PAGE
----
satire

[ sat-ahyuh r ]
/ ˈsæt aɪər /

noun

the use of irony, sarcasm, ridicule, or the like, in exposing, denouncing, or deriding vice, folly, etc.
a literary composition, in verse or prose, in which human folly and vice are held up to scorn, derision, or ridicule.
a literary genre comprising such compositions.

Origin of satire

1500–10; < Latin satira, variant of satura medley, perhaps feminine derivative of satur sated (see saturate)

SYNONYMS FOR satire

1 See irony1.
2, 3 burlesque, caricature, parody, travesty. Satire, lampoon refer to literary forms in which vices or follies are ridiculed. Satire, the general term, often emphasizes the weakness more than the weak person, and usually implies moral judgment and corrective purpose: Swift's satire of human pettiness and bestiality. Lampoon refers to a form of satire, often political or personal, characterized by the malice or virulence of its attack: lampoons of the leading political figures.

Related forms

non·sat·ire, noun

Can be confused

burlesque caricature cartoon parody satire (see synonym study at burlesque) (see synonym study at the current entry)satire satyr
Dictionary.com Unabridged Based on the Random House Unabridged Dictionary, © Random House, Inc. 2019

British Dictionary definitions for non-satire

satire

/ (ˈsætaɪə) /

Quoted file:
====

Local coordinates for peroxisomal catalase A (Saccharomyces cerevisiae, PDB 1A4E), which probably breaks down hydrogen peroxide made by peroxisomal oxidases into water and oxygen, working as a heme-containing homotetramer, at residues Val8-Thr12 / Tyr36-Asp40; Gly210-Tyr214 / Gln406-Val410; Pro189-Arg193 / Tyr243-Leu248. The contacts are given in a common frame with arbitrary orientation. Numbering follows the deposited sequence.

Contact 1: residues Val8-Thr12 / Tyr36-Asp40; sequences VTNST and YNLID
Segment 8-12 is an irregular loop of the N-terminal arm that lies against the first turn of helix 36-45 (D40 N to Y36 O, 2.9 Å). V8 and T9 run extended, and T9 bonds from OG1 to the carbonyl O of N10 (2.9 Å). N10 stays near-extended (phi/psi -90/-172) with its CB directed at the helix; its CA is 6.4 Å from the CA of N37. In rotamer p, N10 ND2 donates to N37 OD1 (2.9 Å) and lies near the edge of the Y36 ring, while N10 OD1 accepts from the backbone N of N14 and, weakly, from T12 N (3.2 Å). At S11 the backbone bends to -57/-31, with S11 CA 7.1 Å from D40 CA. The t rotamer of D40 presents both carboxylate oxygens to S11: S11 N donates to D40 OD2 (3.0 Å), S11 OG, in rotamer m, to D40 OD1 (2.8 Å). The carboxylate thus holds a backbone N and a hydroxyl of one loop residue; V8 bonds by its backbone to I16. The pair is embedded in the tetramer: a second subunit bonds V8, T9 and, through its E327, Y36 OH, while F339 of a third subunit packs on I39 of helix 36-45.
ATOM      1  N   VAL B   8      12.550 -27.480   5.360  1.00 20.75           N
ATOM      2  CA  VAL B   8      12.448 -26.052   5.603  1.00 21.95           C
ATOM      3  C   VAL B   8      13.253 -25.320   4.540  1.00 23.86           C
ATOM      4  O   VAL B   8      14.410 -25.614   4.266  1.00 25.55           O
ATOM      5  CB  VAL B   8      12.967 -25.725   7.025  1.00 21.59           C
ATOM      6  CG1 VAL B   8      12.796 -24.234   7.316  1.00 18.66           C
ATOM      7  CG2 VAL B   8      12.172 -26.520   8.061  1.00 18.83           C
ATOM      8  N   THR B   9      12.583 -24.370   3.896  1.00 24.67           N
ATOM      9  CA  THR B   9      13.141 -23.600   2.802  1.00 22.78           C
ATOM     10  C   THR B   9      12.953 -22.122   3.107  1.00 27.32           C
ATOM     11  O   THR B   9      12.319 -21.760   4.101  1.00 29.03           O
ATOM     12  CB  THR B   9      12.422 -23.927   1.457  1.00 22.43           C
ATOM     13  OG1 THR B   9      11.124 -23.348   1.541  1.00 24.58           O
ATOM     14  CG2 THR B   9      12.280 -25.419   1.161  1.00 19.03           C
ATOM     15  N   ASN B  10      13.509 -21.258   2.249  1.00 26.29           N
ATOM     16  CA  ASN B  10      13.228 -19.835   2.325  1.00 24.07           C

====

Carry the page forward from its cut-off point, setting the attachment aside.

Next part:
noun

a novel, play, entertainment, etc, in which topical issues, folly, or evil are held up to scorn by means of ridicule and irony
the genre constituted by such works
the use of ridicule, irony, etc, to create such an effect

Word Origin for satire

C16: from Latin satira a mixture, from satur sated, from satis enough
Collins English Dictionary - Complete & Unabridged 2012 Digital Edition © William Collins Sons & Co. Ltd. 1979, 1986 © HarperCollins Publishers 1998, 2000, 2003, 2005, 2006, 2007, 2009, 2012

Culture definitions for non-satire

satire


A work of literature that mocks social conventions, another work of art, or anything its author thinks ridiculous. Gulliver's Travels, by Jonathan Swift, is a satire of eighteenth-century British society.

The New Dictionary of Cultural Literacy, Third Edition Copyright © 2005 by Houghton Mifflin Harcourt Publishing Company. Published by Houghton Mifflin Harcourt Publishing Company. All rights reserved.